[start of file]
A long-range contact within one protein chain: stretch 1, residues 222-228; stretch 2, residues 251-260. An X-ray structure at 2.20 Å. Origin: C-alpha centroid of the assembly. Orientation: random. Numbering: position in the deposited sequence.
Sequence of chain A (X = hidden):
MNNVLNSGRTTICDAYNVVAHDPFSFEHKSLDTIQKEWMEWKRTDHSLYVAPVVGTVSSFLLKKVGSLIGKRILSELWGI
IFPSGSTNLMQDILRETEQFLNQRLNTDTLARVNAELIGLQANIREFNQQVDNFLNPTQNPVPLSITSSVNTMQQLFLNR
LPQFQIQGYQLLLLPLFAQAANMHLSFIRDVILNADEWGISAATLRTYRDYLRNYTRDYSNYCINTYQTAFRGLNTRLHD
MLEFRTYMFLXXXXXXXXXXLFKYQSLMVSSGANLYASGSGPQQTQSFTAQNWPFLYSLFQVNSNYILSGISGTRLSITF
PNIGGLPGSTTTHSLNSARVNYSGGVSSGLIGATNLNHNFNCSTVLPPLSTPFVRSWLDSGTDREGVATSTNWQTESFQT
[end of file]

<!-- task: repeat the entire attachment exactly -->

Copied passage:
A long-range contact within one protein chain: stretch 1, residues 222-228; stretch 2, residues 251-260. An X-ray structure at 2.20 Å. Origin: C-alpha centroid of the assembly. Orientation: random. Numbering: position in the deposited sequence.
Sequence of chain A (X = hidden):
MNNVLNSGRTTICDAYNVVAHDPFSFEHKSLDTIQKEWMEWKRTDHSLYVAPVVGTVSSFLLKKVGSLIGKRILSELWGI
IFPSGSTNLMQDILRETEQFLNQRLNTDTLARVNAELIGLQANIREFNQQVDNFLNPTQNPVPLSITSSVNTMQQLFLNR
LPQFQIQGYQLLLLPLFAQAANMHLSFIRDVILNADEWGISAATLRTYRDYLRNYTRDYSNYCINTYQTAFRGLNTRLHD
MLEFRTYMFLXXXXXXXXXXLFKYQSLMVSSGANLYASGSGPQQTQSFTAQNWPFLYSLFQVNSNYILSGISGTRLSITF
PNIGGLPGSTTTHSLNSARVNYSGGVSSGLIGATNLNHNFNCSTVLPPLSTPFVRSWLDSGTDREGVATSTNWQTESFQT